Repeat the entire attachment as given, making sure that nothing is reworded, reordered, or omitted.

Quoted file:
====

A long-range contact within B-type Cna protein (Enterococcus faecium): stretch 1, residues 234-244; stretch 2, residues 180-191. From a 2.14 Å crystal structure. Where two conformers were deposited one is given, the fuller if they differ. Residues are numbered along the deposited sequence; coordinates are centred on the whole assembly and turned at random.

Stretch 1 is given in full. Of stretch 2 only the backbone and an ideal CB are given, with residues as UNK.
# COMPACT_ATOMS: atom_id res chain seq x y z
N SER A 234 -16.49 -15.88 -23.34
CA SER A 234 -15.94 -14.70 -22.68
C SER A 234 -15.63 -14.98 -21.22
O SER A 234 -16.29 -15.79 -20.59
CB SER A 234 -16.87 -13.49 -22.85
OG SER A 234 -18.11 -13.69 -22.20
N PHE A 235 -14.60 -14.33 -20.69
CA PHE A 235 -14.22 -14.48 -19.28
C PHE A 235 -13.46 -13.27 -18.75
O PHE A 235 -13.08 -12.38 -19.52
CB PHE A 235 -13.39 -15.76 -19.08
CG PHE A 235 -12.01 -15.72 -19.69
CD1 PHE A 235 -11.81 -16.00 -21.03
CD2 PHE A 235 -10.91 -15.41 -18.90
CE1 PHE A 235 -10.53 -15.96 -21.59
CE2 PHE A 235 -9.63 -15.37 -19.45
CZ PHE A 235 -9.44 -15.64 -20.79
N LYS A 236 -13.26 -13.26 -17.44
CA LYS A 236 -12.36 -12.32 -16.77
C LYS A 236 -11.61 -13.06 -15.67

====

A long-range contact within B-type Cna protein (Enterococcus faecium): stretch 1, residues 234-244; stretch 2, residues 180-191. From a 2.14 Å crystal structure. Where two conformers were deposited one is given, the fuller if they differ. Residues are numbered along the deposited sequence; coordinates are centred on the whole assembly and turned at random.

Stretch 1 is given in full. Of stretch 2 only the backbone and an ideal CB are given, with residues as UNK.
# COMPACT_ATOMS: atom_id res chain seq x y z
N SER A 234 -16.49 -15.88 -23.34
CA SER A 234 -15.94 -14.70 -22.68
C SER A 234 -15.63 -14.98 -21.22
O SER A 234 -16.29 -15.79 -20.59
CB SER A 234 -16.87 -13.49 -22.85
OG SER A 234 -18.11 -13.69 -22.20
N PHE A 235 -14.60 -14.33 -20.69
CA PHE A 235 -14.22 -14.48 -19.28
C PHE A 235 -13.46 -13.27 -18.75
O PHE A 235 -13.08 -12.38 -19.52
CB PHE A 235 -13.39 -15.76 -19.08
CG PHE A 235 -12.01 -15.72 -19.69
CD1 PHE A 235 -11.81 -16.00 -21.03
CD2 PHE A 235 -10.91 -15.41 -18.90
CE1 PHE A 235 -10.53 -15.96 -21.59
CE2 PHE A 235 -9.63 -15.37 -19.45
CZ PHE A 235 -9.44 -15.64 -20.79
N LYS A 236 -13.26 -13.26 -17.44
CA LYS A 236 -12.36 -12.32 -16.77
C LYS A 236 -11.61 -13.06 -15.67